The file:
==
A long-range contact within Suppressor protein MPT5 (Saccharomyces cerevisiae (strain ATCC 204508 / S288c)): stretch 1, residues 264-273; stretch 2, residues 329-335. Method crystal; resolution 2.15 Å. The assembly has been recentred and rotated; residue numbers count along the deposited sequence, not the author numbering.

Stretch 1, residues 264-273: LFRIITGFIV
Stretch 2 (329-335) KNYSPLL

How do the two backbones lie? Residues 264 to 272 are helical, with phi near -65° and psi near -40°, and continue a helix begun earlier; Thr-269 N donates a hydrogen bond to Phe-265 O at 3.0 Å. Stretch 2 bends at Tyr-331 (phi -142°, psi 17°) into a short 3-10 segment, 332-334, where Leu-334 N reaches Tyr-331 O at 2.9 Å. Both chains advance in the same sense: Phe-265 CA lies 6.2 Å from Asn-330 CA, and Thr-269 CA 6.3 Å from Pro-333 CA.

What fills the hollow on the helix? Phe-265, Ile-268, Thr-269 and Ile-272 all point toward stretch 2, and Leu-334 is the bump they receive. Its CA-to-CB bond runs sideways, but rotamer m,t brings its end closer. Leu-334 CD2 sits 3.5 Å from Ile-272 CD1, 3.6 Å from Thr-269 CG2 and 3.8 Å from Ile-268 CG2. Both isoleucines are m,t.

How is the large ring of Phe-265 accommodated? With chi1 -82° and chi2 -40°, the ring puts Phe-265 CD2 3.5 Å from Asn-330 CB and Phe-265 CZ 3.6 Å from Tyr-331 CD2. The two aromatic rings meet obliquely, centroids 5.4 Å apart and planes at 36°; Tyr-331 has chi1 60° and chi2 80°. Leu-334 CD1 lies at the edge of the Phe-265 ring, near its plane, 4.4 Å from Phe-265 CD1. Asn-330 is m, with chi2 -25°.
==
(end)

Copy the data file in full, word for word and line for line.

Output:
A long-range contact within Suppressor protein MPT5 (Saccharomyces cerevisiae (strain ATCC 204508 / S288c)): stretch 1, residues 264-273; stretch 2, residues 329-335. Method crystal; resolution 2.15 Å. The assembly has been recentred and rotated; residue numbers count along the deposited sequence, not the author numbering.

Stretch 1, residues 264-273: LFRIITGFIV
Stretch 2 (329-335) KNYSPLL

How do the two backbones lie? Residues 264 to 272 are helical, with phi near -65° and psi near -40°, and continue a helix begun earlier; Thr-269 N donates a hydrogen bond to Phe-265 O at 3.0 Å. Stretch 2 bends at Tyr-331 (phi -142°, psi 17°) into a short 3-10 segment, 332-334, where Leu-334 N reaches Tyr-331 O at 2.9 Å. Both chains advance in the same sense: Phe-265 CA lies 6.2 Å from Asn-330 CA, and Thr-269 CA 6.3 Å from Pro-333 CA.

What fills the hollow on the helix? Phe-265, Ile-268, Thr-269 and Ile-272 all point toward stretch 2, and Leu-334 is the bump they receive. Its CA-to-CB bond runs sideways, but rotamer m,t brings its end closer. Leu-334 CD2 sits 3.5 Å from Ile-272 CD1, 3.6 Å from Thr-269 CG2 and 3.8 Å from Ile-268 CG2. Both isoleucines are m,t.

How is the large ring of Phe-265 accommodated? With chi1 -82° and chi2 -40°, the ring puts Phe-265 CD2 3.5 Å from Asn-330 CB and Phe-265 CZ 3.6 Å from Tyr-331 CD2. The two aromatic rings meet obliquely, centroids 5.4 Å apart and planes at 36°; Tyr-331 has chi1 60° and chi2 80°. Leu-334 CD1 lies at the edge of the Phe-265 ring, near its plane, 4.4 Å from Phe-265 CD1. Asn-330 is m, with chi2 -25°.